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More Awareness for the Auto Driver Today

Distracted driving

Concern is mounting about the effects of phone use and texting while driving.

Using a cellphone while driving increases crash risk. There is growing evidence that talking on a cellphone increases crash risk, though the connection hasn't been firmly established. Researchers have consistently linked texting or otherwise manipulating a cellphone to increased risk.

Bans on hand-held phone use and texting are increasingly common, but it is not clear that they reduce crashes. This is the case even though IIHS research has documented that bans on hand-held phone use reduce overall phone use. There is a disconnect between estimated crashes due to cellphone use and real-world crash trends, which indicate that crashes have been declining in recent years, even as driver phone use has increased.

Cellphones and texting aren’t the only things that can distract drivers. The National Highway Traffic Safety Administration defines distracted driving as any activity that could divert attention from the primary task of driving. Besides using electronic gadgets, distractions also can include adjusting a radio, eating and drinking, reading, grooming, and interacting with passengers.


Older drivers

There are more drivers 70 and over today, but they crash less often than they used to.

Advancing age can bring impairments that affect driving ability. Drivers age 70 and older have higher crash rates per mile traveled than middle-aged drivers, though not as high as young drivers.

The number of drivers age 70 and older is growing. As baby boomers age, older people make up a bigger proportion of the population than they used to. In addition, older drivers are keeping their licenses longer.

Despite their growing numbers, older drivers are involved in fewer fatal collisions than in the past. A total of 4,192 people ages 70 and older died in crashes in 2014. That's 29 percent fewer than in 1997.

Many older drivers limit their driving. Surveys show that many people drive fewer miles and avoid night driving or other challenging situations as they get older. Some states require in-person license renewal for older drivers to help identify those who shouldn’t be driving or should have restricted licenses.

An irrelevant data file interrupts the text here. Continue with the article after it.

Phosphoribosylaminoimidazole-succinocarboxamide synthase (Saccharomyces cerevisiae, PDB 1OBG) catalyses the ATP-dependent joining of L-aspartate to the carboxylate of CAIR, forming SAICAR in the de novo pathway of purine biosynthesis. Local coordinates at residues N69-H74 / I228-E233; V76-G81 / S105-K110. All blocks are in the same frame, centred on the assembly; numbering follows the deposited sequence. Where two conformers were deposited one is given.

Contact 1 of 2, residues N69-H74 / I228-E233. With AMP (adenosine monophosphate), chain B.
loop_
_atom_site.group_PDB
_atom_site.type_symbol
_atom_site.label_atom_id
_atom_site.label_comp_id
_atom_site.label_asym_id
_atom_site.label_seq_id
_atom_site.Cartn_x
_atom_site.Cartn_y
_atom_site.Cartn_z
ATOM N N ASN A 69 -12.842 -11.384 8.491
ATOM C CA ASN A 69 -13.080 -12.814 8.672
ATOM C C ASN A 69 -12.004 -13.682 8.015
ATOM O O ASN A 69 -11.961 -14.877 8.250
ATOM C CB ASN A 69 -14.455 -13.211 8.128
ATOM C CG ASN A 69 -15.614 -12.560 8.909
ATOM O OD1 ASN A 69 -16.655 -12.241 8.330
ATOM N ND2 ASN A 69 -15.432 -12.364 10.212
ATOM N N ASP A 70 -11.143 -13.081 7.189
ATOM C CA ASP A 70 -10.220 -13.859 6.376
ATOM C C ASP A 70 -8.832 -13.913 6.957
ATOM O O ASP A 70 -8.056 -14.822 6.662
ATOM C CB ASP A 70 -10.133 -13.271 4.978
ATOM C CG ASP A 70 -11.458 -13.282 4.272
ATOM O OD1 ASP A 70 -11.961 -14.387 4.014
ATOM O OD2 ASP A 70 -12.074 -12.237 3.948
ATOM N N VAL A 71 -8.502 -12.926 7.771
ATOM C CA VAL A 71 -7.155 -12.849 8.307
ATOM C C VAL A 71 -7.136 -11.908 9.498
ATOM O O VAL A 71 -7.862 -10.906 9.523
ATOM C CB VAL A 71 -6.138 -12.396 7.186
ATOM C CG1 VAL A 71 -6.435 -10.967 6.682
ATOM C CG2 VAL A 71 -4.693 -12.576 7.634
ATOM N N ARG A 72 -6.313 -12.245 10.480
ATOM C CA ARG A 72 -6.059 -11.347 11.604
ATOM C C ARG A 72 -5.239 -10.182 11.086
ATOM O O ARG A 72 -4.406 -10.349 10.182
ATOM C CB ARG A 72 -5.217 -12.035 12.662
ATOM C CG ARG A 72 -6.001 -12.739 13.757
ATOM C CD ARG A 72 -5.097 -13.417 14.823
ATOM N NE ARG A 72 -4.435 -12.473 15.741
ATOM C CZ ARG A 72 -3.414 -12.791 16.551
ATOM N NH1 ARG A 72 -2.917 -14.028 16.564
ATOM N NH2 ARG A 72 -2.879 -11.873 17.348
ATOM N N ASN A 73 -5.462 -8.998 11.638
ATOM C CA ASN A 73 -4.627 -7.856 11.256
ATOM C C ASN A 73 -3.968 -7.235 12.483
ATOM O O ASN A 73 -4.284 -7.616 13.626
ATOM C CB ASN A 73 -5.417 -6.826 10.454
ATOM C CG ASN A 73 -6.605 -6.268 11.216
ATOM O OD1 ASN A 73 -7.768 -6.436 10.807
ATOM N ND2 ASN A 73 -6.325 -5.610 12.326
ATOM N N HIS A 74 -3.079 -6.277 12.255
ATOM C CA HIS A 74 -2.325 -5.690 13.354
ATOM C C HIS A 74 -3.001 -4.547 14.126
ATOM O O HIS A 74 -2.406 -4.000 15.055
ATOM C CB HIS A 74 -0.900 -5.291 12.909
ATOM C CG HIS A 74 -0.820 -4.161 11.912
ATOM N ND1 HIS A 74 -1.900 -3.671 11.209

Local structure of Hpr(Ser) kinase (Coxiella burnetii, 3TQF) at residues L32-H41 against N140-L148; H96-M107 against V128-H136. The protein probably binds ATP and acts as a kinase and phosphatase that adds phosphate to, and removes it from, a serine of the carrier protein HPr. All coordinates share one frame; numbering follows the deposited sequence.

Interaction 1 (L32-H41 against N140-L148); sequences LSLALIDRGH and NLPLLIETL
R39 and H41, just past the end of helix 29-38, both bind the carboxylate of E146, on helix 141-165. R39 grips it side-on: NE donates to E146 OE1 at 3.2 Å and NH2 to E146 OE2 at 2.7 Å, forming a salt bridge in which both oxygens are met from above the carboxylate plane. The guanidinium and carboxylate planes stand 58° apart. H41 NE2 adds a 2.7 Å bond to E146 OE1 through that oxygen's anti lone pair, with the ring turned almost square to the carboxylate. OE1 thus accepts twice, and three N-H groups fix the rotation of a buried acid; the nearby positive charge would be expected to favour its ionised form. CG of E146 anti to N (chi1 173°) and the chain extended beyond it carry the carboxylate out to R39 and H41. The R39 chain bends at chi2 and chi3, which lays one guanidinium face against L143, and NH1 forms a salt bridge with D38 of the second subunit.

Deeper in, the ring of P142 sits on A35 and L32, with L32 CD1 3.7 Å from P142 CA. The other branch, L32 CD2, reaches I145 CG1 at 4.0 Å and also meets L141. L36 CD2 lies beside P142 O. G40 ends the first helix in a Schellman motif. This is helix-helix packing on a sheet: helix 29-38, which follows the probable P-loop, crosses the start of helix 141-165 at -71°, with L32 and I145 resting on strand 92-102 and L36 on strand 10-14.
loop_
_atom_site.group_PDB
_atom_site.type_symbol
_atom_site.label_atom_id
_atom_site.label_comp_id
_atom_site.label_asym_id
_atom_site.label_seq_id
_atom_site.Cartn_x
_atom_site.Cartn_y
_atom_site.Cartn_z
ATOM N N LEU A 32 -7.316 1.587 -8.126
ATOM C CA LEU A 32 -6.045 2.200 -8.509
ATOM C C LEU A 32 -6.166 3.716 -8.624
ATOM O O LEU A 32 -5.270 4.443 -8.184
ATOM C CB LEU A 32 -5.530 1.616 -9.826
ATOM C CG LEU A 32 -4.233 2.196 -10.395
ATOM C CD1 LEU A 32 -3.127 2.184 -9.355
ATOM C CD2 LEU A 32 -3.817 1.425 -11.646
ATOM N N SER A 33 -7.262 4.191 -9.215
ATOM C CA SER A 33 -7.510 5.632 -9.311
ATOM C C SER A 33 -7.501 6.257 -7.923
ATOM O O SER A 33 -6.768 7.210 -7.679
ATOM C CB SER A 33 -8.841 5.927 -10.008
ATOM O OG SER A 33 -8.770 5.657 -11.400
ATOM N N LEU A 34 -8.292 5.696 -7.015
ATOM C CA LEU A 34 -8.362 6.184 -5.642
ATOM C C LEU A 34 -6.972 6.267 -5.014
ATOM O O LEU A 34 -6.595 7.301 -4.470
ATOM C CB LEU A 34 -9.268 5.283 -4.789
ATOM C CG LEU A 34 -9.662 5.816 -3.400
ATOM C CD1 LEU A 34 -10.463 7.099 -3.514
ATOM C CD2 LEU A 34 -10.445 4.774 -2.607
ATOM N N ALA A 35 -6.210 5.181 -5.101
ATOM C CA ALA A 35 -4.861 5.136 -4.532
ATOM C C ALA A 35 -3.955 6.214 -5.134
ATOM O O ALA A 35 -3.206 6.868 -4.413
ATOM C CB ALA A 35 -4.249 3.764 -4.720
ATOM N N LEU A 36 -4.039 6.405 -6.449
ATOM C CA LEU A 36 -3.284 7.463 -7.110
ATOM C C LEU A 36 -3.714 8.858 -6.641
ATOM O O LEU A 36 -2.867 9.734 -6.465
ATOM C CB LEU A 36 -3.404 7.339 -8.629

Speeding makes crashes more likely and more likely to be deadly.

More than 9,000 deaths — 28 percent of all crash fatalities — occurred in speed-related crashes in 2014. High speeds make a crash more likely because it takes longer to stop or slow down. They also make collisions more deadly because crash energy increases exponentially as speeds go up.

Raising speed limits leads to more deaths. People often drive faster than the speed limit, and if the limit is raised they will go faster still. Research shows that when speed limits are raised, speeds go up, as do fatal crashes.

Enforcement of speed limits helps keep speeds down. Traditional enforcement, which relies on police officers to measure speed with radar or other technology, has been joined recently by speed cameras. Speed cameras, which are used in more than 100 U.S. communities, have been shown to reduce speeds and crashes.


Vehicle size and weight

Bigger, heavier vehicles protect their occupants better.

A bigger, heavier vehicle provides better crash protection than a smaller, lighter one, assuming no other differences. Both size and weight affect the forces experienced by vehicle occupants during a crash. The magnitude of those forces is directly related to the risk of injury.

Large vehicles aren’t as big a threat to people in small vehicles as they used to be. A lighter vehicle will always be at a disadvantage in a collision with a heavier vehicle. But beyond weight, SUVs and pickups used to pose a bigger threat to car occupants because their energy-absorbing structures didn’t line up with those of cars. Voluntary design changes by automakers have largely solved this problem.

Fuel economy can be improved without sacrificing safety. Electric vehicles, hybrids, more efficient internal combustion engines and other technological advances can raise fuel efficiency without affecting occupant protection. Taking a small amount of weight off the heaviest vehicles while keeping size steady also improves fleetwide fuel economy without safety tradeoffs.


Denver, Colorado